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Photo illustration: Eniola Odetunde/Axios. Photo: Win McNamee/Getty Images 

Item No. 1 on President-elect Joe Biden's day-one tech agenda, controlling the flood of misinformation online, offers no fast fixes — but other tech issues facing the new administration hold out opportunities for quick action and concrete progress.

What to watch: Closing the digital divide will be a high priority, as the pandemic has exposed how many Americans still lack reliable in-home internet connections and the devices needed to work and learn remotely.

  • Much of the responsibility for addressing that gap will fall to the Federal Communications Commission, which is certain to make the effort its first priority.
  • The FCC's gears don't move fast enough to flood the country with dollars for broadband on Biden's day one. But the FCC could, for instance, move quickly to expand broadband subsidies for schools and libraries to cover in-home internet, as agency veteran Amina Fazlullah notes in a paper for the Day One Project, a bipartisan group.
  • Yes, but: That depends on having a functioning agency. Some conservatives are pushing for Senate Republicans to embark on a lame-duck sprint to confirm a Trump nominee to the FCC, which would leave the agency in a partisan deadlock.

Antitrust action against Big Tech is the rare policy area where the Trump administration has set up its successor to take the baton and run with it.

  • Trump's Justice Department will hand off to Biden's an antitrust lawsuit against Google that argues the company has built a self-reinforcing machine that unfairly smothers competition in online search.
  • The view that Google and other tech giants are harmful monopolies is now mainstream among Democrats. Biden's DOJ is unlikely to balk at the case and, if anything, may be more apt to expand it. That could come in concert with Democratic state attorneys general who have been probing Google for other competitive abuses since 2019.
  • The same goes for a potential antitrust suit against Facebook, considered likely to emerge soon from the Federal Trade Commission.

Other Trump-era tech imbroglios will likely peter out.

  • Few expect the Biden administration will have much stomach to pursue Trump's attempts to ban Chinese-owned apps WeChat and TikTok, both of which are largely on ice after courts halted key orders. (The would-be TikTok ban may also be fully called off by Friday.)
  • A long-brewing Trump White House effort to back a national 5G network is also widely viewed as a nonstarter under Biden, although it could reemerge in different form.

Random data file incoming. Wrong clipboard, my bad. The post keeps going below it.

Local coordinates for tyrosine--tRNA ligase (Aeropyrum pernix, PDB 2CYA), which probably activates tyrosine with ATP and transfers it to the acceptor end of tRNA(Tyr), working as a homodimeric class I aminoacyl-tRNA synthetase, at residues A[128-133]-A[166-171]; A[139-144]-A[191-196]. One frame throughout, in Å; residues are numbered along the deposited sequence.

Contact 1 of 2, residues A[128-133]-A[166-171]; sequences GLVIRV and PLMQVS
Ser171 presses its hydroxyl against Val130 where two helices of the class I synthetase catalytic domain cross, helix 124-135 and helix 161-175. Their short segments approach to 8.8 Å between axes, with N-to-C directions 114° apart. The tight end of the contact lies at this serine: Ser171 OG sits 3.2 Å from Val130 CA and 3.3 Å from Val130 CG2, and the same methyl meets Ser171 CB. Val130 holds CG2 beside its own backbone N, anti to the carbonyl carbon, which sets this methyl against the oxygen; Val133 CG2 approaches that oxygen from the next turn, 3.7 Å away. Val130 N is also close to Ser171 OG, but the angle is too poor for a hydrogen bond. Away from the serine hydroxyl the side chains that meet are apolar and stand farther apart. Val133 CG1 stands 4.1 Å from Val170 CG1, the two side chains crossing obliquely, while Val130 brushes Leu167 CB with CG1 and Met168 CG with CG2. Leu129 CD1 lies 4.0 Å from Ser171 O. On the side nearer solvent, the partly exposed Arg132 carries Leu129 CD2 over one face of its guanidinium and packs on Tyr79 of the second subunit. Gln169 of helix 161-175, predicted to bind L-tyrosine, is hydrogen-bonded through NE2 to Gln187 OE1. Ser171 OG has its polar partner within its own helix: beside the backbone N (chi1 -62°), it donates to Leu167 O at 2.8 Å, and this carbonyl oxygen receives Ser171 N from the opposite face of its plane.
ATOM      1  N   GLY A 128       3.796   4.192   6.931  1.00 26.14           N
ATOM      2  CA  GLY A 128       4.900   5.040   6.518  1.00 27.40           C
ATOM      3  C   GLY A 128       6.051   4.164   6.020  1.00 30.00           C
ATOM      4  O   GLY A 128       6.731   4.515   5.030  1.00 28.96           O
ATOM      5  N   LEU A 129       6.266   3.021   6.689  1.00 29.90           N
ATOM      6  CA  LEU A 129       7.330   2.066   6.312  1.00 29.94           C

Between the lines: Biden also has a major opportunity to re-establish stability on matters of tech.

"Gov tech" is another realm where Biden may be able to pick up where President Obama left off.

  • The Trump administration has carried on the work of the U.S. Digital Service and 18F, two agencies founded to improve government systems following the botched launch of Healthcare.gov.
  • But 18F has shrunk substantially, while USDS has faced constraints on its ability to, for instance, work directly with states on issues like coronavirus response and updating unemployment systems.
  • More enthusiastic backing for this work from Biden would make sense.

Go deeper

Biden's centrist words, liberal actions

Illustration: Sarah Grillo/Axios

President Biden talks like a soothing centrist. He promises to govern like a soothing centrist. But early moves show that he is keeping his promise to advance a liberal agenda.

Why it matters: Never before has a president done more by executive fiat in such a short period of time than Biden. And those specific actions, coupled with a push for a more progressive slate of regulators and advisers, look more like the Biden of the Democratic primary than the unity-and-restraint Biden of the general election.

Jan 21, 2021 - Technology

Rebecca Slaughter named acting FTC chair

Photo: David Becker via Getty Images

President Biden has tapped Rebecca Slaughter to be acting chair of the Federal Trade Commission, the agency announced Thursday.

Why it matters: The FTC will have an interim head while it navigates shifting priorities and weighs antitrust options against tech giants as the Biden administration rolls into action. Most agencies have now named acting chairs.

Dave Lawler, author of World
Jan 22, 2021 - World

What has and hasn't changed as Biden takes over U.S. foreign policy

Photo Illustration: Brendan Lynch/Axios. Photo: Chip Somodevilla/Getty Images

President Biden swiftly recommitted the U.S. to the Paris climate pact and the World Health Organization, but America's broader foreign policy is in a state of flux between the Trump and Biden eras.

Driving the news: One of the most striking moves from the Biden administration thus far was a show of continuity — concurring with the Trump administration's last-minute determination that China had committed "genocide" against Uyghur Muslims.